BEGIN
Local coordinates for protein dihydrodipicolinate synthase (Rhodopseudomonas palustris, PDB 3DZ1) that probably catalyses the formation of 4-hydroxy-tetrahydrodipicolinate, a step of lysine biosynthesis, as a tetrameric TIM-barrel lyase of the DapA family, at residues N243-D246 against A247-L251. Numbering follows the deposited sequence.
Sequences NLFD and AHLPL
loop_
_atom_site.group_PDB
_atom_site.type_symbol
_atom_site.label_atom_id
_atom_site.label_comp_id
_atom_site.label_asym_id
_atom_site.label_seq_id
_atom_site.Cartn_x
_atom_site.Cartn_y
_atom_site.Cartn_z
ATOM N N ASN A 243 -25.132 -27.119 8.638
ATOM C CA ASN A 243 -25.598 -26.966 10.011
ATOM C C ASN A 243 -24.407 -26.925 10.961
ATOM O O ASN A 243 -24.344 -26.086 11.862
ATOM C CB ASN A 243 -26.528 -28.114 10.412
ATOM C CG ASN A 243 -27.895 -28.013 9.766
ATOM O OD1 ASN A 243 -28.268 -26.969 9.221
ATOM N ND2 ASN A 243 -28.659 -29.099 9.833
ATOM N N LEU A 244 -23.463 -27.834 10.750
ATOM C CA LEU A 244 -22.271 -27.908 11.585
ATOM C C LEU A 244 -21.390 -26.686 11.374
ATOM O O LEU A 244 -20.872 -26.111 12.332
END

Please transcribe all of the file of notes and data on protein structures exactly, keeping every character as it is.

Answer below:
Local coordinates for protein dihydrodipicolinate synthase (Rhodopseudomonas palustris, PDB 3DZ1) that probably catalyses the formation of 4-hydroxy-tetrahydrodipicolinate, a step of lysine biosynthesis, as a tetrameric TIM-barrel lyase of the DapA family, at residues N243-D246 against A247-L251. Numbering follows the deposited sequence.
Sequences NLFD and AHLPL
loop_
_atom_site.group_PDB
_atom_site.type_symbol
_atom_site.label_atom_id
_atom_site.label_comp_id
_atom_site.label_asym_id
_atom_site.label_seq_id
_atom_site.Cartn_x
_atom_site.Cartn_y
_atom_site.Cartn_z
ATOM N N ASN A 243 -25.132 -27.119 8.638
ATOM C CA ASN A 243 -25.598 -26.966 10.011
ATOM C C ASN A 243 -24.407 -26.925 10.961
ATOM O O ASN A 243 -24.344 -26.086 11.862
ATOM C CB ASN A 243 -26.528 -28.114 10.412
ATOM C CG ASN A 243 -27.895 -28.013 9.766
ATOM O OD1 ASN A 243 -28.268 -26.969 9.221
ATOM N ND2 ASN A 243 -28.659 -29.099 9.833
ATOM N N LEU A 244 -23.463 -27.834 10.750
ATOM C CA LEU A 244 -22.271 -27.908 11.585
ATOM C C LEU A 244 -21.390 -26.686 11.374
ATOM O O LEU A 244 -20.872 -26.111 12.332